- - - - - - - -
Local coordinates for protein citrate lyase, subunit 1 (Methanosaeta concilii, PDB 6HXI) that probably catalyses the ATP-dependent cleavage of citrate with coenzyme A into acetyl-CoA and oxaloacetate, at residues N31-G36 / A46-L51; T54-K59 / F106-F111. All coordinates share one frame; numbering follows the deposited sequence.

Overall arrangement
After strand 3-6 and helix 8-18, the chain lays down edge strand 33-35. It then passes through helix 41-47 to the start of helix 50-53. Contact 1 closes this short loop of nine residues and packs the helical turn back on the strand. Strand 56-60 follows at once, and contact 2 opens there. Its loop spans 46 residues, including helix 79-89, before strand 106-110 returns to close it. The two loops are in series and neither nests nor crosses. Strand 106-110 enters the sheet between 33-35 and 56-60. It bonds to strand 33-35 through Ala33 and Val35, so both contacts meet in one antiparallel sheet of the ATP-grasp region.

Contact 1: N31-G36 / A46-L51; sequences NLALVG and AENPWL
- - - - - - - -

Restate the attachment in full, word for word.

Local coordinates for protein citrate lyase, subunit 1 (Methanosaeta concilii, PDB 6HXI) that probably catalyses the ATP-dependent cleavage of citrate with coenzyme A into acetyl-CoA and oxaloacetate, at residues N31-G36 / A46-L51; T54-K59 / F106-F111. All coordinates share one frame; numbering follows the deposited sequence.

Overall arrangement
After strand 3-6 and helix 8-18, the chain lays down edge strand 33-35. It then passes through helix 41-47 to the start of helix 50-53. Contact 1 closes this short loop of nine residues and packs the helical turn back on the strand. Strand 56-60 follows at once, and contact 2 opens there. Its loop spans 46 residues, including helix 79-89, before strand 106-110 returns to close it. The two loops are in series and neither nests nor crosses. Strand 106-110 enters the sheet between 33-35 and 56-60. It bonds to strand 33-35 through Ala33 and Val35, so both contacts meet in one antiparallel sheet of the ATP-grasp region.

Contact 1: N31-G36 / A46-L51; sequences NLALVG and AENPWL